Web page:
5 min Read
Do e-cigarettes encourage teens to smoke?
October 29, 2014
5 min Read
October 29, 2014
My son Evan recently told me that his friend Brent was smoking an e-cigarette in front of his mother.
“Brent’s mom lets her 14-year-old son smoke?” I asked incredulously.
“Yeah, his mom thinks e-cigs will keep Brent away from cigarettes,” Evan replied.
I knew little about e-cigs then. However, Brent’s mom’s stance seemed downright Crazytown.
Or is it? If your recalcitrant teenager is bent on smoking, are e-cigs a healthier option than tobacco cigarettes? The answer is an equivocal maybe.
Over 200 e-cig brands are currently accessible to Canadians (including kids) online or in stores. Since the products are scantly regulated and under researched, health advocates question the safety claims of e-cig manufacturers.
Vapour cigarettes are another trade name for e-cigs. Teens also puckishly call them “e-hookas” and other drug culture nicknames. This is a glaring concern as such labels glorify drug use. Indeed, e-cigs can feasibly be loaded with hallucinogens.
Whatever the moniker, an e-cig is a battery-powered device that mimics tobacco smoking. It uses a heating element that vaporizes a flavoured liquid solution that usually contains nicotine.
E-cig makers claim their products are excellent smoking cessation aides and are harmless alternatives to cigarettes. Health officials fret the products are a gateway to cigarettes.
Dr. Robert Strang, Nova Scotia’s chief public health officer, claims it’s too early in the game to make the call.
“We must study e-cigs much more before we can make a definitive statement about them,” he says.
Since e-cigs have only been sold to Canadians for about seven years it’s difficult to judge potential health risks or if they’re a gateway to “real” smoking.
“One way e-cigs may be a gateway is they may normalize the act of smoking,” says Veda Peters, tobacco education coordinator at the BC Lung Association.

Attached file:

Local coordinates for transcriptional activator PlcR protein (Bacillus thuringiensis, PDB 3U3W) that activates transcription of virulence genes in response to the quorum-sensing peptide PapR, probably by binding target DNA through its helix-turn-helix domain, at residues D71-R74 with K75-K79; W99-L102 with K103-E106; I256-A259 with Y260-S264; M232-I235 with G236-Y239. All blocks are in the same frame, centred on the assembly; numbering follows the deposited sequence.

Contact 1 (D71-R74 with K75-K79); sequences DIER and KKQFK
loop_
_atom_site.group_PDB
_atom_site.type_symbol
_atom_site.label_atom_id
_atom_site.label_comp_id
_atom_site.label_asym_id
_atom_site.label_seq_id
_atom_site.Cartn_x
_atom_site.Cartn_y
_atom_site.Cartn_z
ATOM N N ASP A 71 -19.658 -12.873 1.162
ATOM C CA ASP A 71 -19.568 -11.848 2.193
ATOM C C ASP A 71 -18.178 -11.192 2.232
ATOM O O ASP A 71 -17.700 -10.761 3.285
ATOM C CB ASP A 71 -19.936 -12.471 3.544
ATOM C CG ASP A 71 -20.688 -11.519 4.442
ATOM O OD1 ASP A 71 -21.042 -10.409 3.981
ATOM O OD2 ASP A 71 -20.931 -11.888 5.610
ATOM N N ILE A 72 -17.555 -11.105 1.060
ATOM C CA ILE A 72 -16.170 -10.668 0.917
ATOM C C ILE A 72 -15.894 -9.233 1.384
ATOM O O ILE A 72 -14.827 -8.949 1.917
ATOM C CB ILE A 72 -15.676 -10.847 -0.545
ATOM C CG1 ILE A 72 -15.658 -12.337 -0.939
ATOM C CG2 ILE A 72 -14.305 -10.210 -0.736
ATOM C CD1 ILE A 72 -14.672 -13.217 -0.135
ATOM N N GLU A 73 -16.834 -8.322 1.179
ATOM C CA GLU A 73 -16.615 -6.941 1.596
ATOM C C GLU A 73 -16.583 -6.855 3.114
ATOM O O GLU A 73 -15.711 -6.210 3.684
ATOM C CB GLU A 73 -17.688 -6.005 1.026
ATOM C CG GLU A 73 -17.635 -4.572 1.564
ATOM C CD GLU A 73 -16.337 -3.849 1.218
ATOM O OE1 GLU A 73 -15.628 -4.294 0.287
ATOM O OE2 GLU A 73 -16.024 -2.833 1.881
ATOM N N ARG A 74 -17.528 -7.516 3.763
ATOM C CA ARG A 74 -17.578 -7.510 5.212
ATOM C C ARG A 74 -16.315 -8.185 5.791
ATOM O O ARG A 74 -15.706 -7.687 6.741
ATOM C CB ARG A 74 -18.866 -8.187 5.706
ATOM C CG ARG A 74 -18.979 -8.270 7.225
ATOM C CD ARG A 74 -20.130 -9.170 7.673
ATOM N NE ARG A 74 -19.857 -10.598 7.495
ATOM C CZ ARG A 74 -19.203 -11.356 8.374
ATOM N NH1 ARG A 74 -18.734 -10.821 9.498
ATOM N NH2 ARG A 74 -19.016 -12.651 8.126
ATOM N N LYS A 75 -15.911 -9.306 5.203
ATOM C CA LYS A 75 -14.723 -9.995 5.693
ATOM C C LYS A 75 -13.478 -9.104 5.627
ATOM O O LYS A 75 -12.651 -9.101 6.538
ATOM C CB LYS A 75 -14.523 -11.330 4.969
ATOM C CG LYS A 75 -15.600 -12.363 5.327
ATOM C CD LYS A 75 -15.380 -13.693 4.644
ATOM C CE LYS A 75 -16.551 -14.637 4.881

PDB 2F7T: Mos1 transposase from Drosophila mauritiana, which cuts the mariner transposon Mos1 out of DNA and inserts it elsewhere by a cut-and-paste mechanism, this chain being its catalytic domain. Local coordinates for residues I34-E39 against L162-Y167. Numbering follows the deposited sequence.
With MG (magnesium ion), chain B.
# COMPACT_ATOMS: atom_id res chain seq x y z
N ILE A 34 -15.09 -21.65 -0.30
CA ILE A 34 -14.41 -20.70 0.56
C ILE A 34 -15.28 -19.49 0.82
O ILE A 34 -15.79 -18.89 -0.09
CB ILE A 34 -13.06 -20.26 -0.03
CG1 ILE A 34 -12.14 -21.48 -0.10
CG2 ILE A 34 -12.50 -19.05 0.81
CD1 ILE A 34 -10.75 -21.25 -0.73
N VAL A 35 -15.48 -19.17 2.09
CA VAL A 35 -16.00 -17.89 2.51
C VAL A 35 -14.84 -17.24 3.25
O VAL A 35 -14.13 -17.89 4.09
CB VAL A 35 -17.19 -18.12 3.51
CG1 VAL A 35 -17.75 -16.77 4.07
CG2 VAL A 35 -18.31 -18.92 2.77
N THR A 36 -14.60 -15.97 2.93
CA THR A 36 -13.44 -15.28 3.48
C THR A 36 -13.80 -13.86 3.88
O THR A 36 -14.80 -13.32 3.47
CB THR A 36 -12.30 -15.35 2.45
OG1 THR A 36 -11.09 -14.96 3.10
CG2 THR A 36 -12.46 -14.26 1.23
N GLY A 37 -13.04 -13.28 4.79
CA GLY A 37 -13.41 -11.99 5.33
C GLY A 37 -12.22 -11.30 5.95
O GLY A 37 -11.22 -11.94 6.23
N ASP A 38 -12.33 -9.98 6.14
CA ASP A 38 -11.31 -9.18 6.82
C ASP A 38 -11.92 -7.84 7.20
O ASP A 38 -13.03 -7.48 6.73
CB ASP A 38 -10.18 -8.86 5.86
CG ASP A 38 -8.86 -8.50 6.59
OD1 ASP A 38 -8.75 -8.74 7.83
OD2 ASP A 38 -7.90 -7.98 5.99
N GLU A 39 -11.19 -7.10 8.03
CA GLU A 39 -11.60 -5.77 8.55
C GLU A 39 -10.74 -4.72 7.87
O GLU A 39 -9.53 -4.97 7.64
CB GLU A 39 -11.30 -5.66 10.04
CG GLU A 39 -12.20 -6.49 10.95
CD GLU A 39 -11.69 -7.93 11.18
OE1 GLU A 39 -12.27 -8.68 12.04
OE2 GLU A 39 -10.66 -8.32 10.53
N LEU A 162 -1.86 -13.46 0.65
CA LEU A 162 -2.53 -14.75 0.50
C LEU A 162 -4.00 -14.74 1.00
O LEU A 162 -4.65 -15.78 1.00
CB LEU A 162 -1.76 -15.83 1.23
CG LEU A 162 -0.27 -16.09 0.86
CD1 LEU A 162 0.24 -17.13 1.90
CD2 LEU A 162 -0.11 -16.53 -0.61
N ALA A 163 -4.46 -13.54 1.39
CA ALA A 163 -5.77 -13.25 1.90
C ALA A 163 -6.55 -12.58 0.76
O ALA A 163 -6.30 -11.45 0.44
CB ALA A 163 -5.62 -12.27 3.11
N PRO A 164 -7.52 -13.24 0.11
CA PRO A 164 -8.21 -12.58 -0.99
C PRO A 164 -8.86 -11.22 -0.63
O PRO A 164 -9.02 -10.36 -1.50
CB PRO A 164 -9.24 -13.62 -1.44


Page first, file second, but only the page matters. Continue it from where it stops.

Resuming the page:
Veda worries making any smoking device seem “cool” again will eventually cause tobacco smoking rates, which have declined drastically in the past several decades, to spike.
E-cigs marketers do convey an innocuous “chill image”. Their devices come in fun flavours like mango and chocolate and flirty packaging without dire health warnings and scary graphics mandatory for tobacco containers. They’re also cheaper than cigarettes, further heightening their teen appeal.
E-cig celebrity users such as Leonardo DiCaprio and Katherine Heigl help puff up the products’ hip factor. And the first hit of an e-cig is literally a gas – a sweet tasting one at that.
“Teens begin their nicotine addiction with a pleasant, candied inhalation instead of a horrible first drag on a cigarette,” says Dr. Richard Stanwick, chief medical health officer of the Victoria B.C.-based Island Health.
People also suck in propylene glycol, a poison found in antifreeze, while hauling on e-cigs. It’s uncertain if e-cigs include other dangerous additives since most are made in China where there’s no legal obligation to disclose their ingredients.
“Unless these products are regulated properly you won’t know what you’re putting in your lungs,” Dr. Stanwick cautions.
Can e-cigs help cigarette smokers quit? Dr. Strang says currently ungoverned e-cig companies can’t legally claim their devices are smoking cessation aides until they meet the same Health Canada guidelines as nicotine gums and lozenges.
Albeit e-cigs themselves may be addictive.“Safer doesn’t mean safe,” Veda says. “Whether your kids jump off the top stair or the bottom stair…they could still get hurt.”
E-cig manufacturers claim their products are benign cigarette substitutes. The inhalants themselves may be fairly innocent but innocent bystanders and e-cig users may be harmed in other ways.
A yummy poison: One “E-Juice” nicotine vial if ingested could kill an adult according to tobacco education expert Veda Peters. Granted most adults and teens know better than to drink a cylinder of the stuff. A curious young child may not. Indeed U.S. Centers for Disease Control and Prevention reported calls related to liquid nicotine climbed 215 percent from September 2010 to February 2014. Fifty-one percent of the poison victims were kids under the age of five. Most of these tots likely believed they were drinking fruit nectar as e-Juice can have candy or juice flavouring.
A toxic vape landscape: “New evidence suggests second hand E-cig smoke or ‘vape’ lingers longer than cigarette smoke because vape contains metallic substances that cling harder to surfaces than tobacco smoke,” says pediatrician Richard Stanwick. He concedes the health hazards from viscid vape are unknown.“But why risk exposure?” he asks.
A latent grenade: Faulty e-cig devices have also exploded in the UK and USA. Dr. Robert Strang hasn’t heard any reports of detonated e-cigs in Canada, however he’s hardly surprised the units have caught fire. He says stricter regulation of e-cigs will improve safety standards and possibly decrease poisoning incidents.
Originally published in ParentsCanada magazine, November 2014.